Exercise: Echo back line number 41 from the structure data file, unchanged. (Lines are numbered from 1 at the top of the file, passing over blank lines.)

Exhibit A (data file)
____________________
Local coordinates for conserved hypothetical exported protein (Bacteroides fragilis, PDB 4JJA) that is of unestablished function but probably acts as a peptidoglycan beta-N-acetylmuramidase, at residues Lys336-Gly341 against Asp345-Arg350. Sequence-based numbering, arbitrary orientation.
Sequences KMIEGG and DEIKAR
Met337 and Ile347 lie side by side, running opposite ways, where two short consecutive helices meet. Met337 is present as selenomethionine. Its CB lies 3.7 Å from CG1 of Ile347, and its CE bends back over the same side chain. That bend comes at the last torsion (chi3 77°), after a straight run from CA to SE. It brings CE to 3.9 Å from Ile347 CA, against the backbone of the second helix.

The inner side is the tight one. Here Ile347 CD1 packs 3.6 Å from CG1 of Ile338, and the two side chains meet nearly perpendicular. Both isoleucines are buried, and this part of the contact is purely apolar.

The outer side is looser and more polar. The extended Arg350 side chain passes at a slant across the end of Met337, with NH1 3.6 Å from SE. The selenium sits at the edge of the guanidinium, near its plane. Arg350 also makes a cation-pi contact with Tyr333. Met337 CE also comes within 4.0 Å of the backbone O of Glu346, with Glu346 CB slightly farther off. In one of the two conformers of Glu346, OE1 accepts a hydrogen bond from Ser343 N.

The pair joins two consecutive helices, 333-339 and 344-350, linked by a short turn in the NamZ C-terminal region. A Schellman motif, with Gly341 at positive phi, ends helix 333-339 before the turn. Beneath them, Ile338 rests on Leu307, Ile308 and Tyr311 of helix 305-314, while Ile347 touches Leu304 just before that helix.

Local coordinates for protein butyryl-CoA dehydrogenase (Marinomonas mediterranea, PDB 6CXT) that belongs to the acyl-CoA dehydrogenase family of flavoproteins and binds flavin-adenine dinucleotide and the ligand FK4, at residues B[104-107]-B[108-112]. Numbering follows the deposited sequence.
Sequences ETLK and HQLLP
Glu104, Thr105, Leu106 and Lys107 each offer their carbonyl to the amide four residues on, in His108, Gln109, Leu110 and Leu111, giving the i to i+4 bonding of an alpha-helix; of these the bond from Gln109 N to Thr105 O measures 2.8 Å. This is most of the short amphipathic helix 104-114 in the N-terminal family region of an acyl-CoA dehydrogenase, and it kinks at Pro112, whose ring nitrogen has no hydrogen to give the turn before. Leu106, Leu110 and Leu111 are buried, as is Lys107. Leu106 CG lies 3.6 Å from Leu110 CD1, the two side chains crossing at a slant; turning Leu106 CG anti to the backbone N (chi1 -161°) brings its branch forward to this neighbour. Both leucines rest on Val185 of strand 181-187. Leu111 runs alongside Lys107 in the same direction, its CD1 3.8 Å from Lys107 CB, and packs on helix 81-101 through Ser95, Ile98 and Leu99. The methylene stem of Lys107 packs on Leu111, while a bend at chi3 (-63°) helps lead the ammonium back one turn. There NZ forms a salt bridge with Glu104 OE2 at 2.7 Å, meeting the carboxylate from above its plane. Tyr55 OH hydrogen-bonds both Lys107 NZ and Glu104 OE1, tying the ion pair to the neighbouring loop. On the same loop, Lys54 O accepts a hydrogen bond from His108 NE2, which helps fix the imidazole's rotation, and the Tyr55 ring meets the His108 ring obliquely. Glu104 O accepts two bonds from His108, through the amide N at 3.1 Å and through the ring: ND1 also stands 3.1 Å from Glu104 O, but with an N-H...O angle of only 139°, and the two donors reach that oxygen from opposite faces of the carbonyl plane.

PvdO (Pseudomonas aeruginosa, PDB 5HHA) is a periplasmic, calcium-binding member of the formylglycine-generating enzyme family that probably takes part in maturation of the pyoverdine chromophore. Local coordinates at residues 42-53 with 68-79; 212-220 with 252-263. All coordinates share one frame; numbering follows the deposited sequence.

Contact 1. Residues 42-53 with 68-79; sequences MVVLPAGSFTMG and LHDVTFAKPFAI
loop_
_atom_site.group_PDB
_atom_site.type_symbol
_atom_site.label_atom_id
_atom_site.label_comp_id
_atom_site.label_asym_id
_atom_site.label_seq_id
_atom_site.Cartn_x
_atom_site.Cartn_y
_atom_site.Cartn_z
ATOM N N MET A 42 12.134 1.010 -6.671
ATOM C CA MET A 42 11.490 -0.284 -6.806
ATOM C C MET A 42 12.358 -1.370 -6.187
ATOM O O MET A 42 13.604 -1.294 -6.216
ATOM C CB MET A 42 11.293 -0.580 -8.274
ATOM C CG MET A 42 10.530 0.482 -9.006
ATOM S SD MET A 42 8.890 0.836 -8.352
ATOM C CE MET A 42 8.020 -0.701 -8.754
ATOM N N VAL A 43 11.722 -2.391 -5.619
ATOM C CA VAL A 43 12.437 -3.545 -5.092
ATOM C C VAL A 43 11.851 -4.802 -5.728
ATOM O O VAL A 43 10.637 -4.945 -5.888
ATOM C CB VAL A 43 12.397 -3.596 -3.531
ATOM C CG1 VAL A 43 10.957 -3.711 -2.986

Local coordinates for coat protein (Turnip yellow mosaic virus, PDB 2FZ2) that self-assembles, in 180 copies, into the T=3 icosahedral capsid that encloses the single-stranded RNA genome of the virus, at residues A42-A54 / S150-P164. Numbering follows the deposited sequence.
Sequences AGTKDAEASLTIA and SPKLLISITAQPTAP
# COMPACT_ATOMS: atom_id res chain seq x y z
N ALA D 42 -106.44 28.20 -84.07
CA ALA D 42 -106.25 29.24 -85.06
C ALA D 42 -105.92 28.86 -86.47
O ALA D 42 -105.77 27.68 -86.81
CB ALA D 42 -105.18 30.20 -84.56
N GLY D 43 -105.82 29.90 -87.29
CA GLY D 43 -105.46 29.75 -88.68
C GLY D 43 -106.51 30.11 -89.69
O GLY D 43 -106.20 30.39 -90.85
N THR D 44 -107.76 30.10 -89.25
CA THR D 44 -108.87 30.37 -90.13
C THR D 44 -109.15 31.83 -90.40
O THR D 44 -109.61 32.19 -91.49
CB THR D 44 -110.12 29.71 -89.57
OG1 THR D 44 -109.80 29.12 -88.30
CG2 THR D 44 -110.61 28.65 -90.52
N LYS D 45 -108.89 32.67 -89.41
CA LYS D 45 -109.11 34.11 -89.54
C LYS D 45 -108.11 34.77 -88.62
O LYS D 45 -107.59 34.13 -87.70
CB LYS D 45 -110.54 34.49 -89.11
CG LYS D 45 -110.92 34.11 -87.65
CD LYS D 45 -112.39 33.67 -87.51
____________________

C ALA D 42 -105.92 28.86 -86.47